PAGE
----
Last Sunday, some members of the iReport team found themselves dancing like fools on a MARTA train. My husband's sketch comedy group was behind the madness, and it was all to be part of the Harlem Shake -- the latest viral meme that's sweeping the Internet.
In case you're wondering, that's me in the crazy scuba diver helmet, Nicole rocking out with the lemur, and Germain showing off some sweet umbrella dance moves. You can watch the video here, as long as you promise not to judge us too harshly!
For the uninitiated, the Harlem Shake is a hip-hop dance and the title of a 2012 instrumental track produced by Baauer. In the past week, though, the song spawned a series of 30-second dance videos that start with a masked individual doing the Harlem Shake solo in a group before cutting to a wild dance party featuring everyone on screen.
At this point, it's nearly impossible to keep track of how many Shake videos there are in the world. People have taken the meme into offices, underwater, at a concert arena, and inside a fire truck. And while all of the videos are different, they're all ridiculous and hilarious and fun.
So, why exactly did the Harlem Shake take off? Because it's simple, fun to participate in, and, most importantly, structured. We've long observed that crowd-sourced projects that have clear boundaries allow people to be super creative within those limitations, and the Harlem Shake is a fantastic example of that. The videos all use the same song and start with one person dancing, then erupt into craziness once the beat drops.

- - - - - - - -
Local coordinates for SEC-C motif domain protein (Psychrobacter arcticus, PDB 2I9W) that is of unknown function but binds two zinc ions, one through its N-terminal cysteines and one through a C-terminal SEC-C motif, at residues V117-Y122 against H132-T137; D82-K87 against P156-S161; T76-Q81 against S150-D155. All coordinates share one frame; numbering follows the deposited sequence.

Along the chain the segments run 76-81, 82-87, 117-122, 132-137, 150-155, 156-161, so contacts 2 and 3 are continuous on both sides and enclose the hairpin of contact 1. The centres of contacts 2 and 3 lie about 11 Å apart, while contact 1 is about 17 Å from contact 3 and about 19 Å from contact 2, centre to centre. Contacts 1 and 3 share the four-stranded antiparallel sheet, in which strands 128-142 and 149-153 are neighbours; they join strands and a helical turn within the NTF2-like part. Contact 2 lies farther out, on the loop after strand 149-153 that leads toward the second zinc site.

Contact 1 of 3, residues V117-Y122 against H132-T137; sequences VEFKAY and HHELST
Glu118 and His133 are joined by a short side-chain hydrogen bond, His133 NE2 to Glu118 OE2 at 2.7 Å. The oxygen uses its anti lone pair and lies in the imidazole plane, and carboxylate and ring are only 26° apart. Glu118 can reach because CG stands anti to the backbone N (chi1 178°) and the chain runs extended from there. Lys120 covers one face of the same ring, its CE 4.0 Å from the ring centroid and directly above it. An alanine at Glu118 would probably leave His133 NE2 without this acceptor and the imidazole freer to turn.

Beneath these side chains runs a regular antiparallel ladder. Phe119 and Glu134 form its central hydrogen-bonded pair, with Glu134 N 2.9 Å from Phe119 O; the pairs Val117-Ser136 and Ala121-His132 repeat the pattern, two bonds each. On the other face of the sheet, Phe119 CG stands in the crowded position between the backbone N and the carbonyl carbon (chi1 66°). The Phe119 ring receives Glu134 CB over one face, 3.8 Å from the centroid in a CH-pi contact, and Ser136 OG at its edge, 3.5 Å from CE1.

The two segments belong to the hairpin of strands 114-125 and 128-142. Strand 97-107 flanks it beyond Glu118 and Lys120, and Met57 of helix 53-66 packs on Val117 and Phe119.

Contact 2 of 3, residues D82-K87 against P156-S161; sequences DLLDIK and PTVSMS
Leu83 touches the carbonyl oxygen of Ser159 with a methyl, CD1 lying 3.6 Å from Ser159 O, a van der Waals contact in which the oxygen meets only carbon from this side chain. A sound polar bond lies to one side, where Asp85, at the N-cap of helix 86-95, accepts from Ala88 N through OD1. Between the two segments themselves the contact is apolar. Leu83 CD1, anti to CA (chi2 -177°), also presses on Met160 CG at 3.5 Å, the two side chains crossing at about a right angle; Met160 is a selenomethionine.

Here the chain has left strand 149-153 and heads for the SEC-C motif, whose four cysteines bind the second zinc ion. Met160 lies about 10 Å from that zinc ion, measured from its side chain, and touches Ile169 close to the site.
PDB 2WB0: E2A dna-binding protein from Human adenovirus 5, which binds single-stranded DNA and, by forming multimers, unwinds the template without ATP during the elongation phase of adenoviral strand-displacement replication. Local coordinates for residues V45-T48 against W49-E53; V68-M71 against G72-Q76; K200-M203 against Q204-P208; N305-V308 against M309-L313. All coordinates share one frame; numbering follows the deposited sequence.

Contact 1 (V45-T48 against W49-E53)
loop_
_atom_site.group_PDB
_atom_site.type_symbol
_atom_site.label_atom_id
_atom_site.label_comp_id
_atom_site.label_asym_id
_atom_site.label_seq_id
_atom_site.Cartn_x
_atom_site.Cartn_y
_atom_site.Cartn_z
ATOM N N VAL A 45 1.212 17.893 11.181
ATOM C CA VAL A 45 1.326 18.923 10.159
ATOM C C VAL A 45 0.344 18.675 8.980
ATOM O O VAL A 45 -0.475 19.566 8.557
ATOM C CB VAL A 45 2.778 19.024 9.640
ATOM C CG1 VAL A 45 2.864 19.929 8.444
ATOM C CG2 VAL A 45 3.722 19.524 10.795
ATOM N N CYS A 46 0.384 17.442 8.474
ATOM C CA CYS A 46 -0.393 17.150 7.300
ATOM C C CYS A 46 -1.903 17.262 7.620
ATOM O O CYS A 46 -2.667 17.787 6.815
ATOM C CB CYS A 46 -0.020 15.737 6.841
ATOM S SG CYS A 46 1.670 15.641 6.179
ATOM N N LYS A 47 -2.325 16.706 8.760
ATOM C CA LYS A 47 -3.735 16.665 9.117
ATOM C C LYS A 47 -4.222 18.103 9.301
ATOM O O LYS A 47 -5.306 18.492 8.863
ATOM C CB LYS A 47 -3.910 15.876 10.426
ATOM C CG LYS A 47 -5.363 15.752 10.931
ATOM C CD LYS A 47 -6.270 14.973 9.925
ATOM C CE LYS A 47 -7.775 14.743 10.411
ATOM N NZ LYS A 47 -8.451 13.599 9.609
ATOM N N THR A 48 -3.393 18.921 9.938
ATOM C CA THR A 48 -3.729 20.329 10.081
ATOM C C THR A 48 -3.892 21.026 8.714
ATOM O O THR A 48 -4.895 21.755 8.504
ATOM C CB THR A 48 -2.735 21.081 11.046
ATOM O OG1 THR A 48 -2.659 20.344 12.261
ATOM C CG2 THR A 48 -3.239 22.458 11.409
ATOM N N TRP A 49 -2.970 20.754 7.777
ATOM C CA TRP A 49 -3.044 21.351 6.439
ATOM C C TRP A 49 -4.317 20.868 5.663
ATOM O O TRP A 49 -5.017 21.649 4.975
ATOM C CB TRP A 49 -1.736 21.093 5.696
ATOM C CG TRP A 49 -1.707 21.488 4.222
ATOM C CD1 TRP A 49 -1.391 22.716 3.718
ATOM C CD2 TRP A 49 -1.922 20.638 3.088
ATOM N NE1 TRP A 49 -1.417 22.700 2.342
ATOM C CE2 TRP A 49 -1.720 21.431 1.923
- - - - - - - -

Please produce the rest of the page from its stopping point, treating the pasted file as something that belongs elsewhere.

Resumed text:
At its basic core, the videos are simple. The dorm room one that really kicked off the trend likely took a few minutes to execute. But because of the simplicity and set rules of the meme, people have been endlessly creative and ambitious when it comes too pulling them off. And the popularity of the videos is no surprise, either -- viewers know that watching is only a 30-second investment of time with a great payoff towards the end.
Plus, there's wild dancing and crazy costumes in unexpected places. What's not to love? We only wish that we kicked off the trend first!
Calling all college and university students! We're looking for an intern to join our team at the CNN Center in Atlanta, Georgia, this summer.
The full-time, paid internship lasts about 12 weeks and is open to college students currently enrolled in school. Course credit is available, and preference is given to candidates who have previously contributed to CNN iReport.
One lucky intern will work with iReport's editorial team, getting to know the worldwide iReport community. In addition to vetting iReports, writing stories, producing galleries, and joining in brainstorming and editorial planning, interns will also have the opportunity to learn from a host of CNN professionals in various departments.
Interested? Go here for more details and to formally apply. The deadline for applications is Friday, March 1.